Research Papers

Musculoskeletal disorders among Canadian truck drivers: Results from an intercept study

Version 1
Date added June 28, 2017
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Category 2017 CARSP XXVII Toronto
Tags Research and Evaluation, Session 7B
Author/Auteur Philip Bigelow
Stream/Volet Research and Evaluation

Slidedeck Presentation Only (no paper submitted)



"Work-related musculoskeletal disorders (WMSDs) are inflammatory and degenerative disorders of muscles, tendons, ligament joints, as well as nerve and blood vessels caused or aggravated by work-related activities. Among truck drivers, the onset of WMSDs is multifactorial, with prevalence rates ranging from 53% to 91% (depending on region) and accounting for roughly one-half of all work-related illness claims submitted for compensation. Although studies have explored and reported on common risk factors associated with WMSDs including, but not limited to, prolonged sitting, whole body vibration, and physical workload, few studies have been conducted in the Canadian context. WMSDs, in addition to causing pain, are associated with time lost, work disability and poor quality of life of truck drivers. These issues contribute to the shortage of truck drivers in Canada. The purpose of this study was to determine the prevalence and predictors of work-related musculoskeletal disorders among a sample of long- haul Canadian truck drivers. A questionnaire, which obtained information on demographics, organizational factors, worker perceptions of the nature of job, and MSD complaints was developed using stakeholder and truck driver input. Truck drivers were recruited at two truck stops along major highways in Ontario. A newly created index of musculoskeletal disorders was used as the dependent variable. Linear regression models with each of the predictor variables significant at the p ≤0.2 level were included in final multiple linear regression models. Of the 107 participating truck drivers (age range 23 to 67 years, mean 50.5), 61 (57%) experienced a WMSD in the last 30 days prior to survey administration. Regions affected included shoulders, wrists/hands, upper and lower back, as well as legs/feet.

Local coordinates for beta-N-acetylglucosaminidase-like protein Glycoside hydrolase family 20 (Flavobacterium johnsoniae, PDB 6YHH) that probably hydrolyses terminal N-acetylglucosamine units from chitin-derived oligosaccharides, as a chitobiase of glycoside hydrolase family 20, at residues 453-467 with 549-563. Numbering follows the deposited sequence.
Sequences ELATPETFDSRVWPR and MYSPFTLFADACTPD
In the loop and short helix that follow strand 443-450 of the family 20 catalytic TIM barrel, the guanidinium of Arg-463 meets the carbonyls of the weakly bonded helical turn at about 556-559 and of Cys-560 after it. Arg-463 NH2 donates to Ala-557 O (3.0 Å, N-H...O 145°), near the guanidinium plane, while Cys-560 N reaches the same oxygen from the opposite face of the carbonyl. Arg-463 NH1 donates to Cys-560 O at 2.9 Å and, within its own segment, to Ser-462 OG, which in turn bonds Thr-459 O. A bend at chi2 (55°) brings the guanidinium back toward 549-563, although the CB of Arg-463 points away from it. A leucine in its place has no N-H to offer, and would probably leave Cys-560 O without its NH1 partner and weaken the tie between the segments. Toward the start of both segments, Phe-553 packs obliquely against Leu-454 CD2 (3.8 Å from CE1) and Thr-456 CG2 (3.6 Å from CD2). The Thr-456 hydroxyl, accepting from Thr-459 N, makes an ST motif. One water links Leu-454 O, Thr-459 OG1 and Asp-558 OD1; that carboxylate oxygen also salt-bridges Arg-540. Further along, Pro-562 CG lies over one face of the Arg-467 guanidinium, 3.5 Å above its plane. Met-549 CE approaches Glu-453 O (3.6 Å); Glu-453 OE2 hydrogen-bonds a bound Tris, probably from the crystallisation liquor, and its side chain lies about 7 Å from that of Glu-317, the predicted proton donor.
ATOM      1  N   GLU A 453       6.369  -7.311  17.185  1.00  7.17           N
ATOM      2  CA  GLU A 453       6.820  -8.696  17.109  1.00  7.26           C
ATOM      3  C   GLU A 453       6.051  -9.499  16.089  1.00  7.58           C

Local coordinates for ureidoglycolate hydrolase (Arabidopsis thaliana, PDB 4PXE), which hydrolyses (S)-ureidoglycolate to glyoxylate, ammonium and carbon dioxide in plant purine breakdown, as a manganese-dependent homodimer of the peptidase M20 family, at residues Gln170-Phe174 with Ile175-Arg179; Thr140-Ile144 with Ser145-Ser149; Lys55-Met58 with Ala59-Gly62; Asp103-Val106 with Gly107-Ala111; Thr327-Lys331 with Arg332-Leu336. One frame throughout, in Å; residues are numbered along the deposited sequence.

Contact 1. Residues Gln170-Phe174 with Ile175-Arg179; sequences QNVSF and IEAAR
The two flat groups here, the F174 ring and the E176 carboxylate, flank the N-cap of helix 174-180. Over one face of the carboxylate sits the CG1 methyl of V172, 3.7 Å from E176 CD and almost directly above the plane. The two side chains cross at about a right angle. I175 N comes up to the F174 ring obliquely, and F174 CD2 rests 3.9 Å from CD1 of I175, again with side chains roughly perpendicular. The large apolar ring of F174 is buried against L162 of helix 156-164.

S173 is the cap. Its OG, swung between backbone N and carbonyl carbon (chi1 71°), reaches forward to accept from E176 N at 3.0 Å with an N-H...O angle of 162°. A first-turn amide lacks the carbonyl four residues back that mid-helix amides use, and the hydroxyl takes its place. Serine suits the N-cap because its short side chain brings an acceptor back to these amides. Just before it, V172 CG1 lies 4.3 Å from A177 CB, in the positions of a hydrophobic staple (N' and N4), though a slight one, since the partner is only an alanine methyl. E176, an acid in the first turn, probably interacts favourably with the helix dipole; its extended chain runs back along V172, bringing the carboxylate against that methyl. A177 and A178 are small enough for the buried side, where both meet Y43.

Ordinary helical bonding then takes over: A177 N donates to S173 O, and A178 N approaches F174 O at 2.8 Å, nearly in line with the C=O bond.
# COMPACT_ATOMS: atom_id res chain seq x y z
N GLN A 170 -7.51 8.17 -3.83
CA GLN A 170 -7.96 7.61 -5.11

Six workplace safety climate variables, three variables assessing level of risk in job, driving route, work energy and drain, marital status, and education were significantly associated with WMSD complaint in univariate analyses.

After adjusting for significant variables in multivariate analyses, the model explaining most variance found that less control over safety on the job, whole body vibration from driving, work drain, being either single or divorced/separated, and lower degrees of education contributed significantly to WMSD among truck drivers. Relationship between whole body vibration, work drain, and WMSDs is supported by other studies while driving duration surprisingly did not emerge as significant. This is likely due to stricter policies mandating safety training and regulating hours on duty. Level of control over safety practices decreased WMSD risk, suggesting that improving workplace safety climate could mediate musculoskeletal risk. The mechanism underlying the relationship is unclear however, research has shown that trust, autonomy, and reciprocity in the workplace contribute to positive health outcomes. Musculoskeletal disorders are a major issue for truck drivers and a number of modifiable risk factors were identified in this study. Intervention studies that improve physical conditions and work organization factors can reduce the burden of WMSDs in truck drivers. "

Philip Bigelow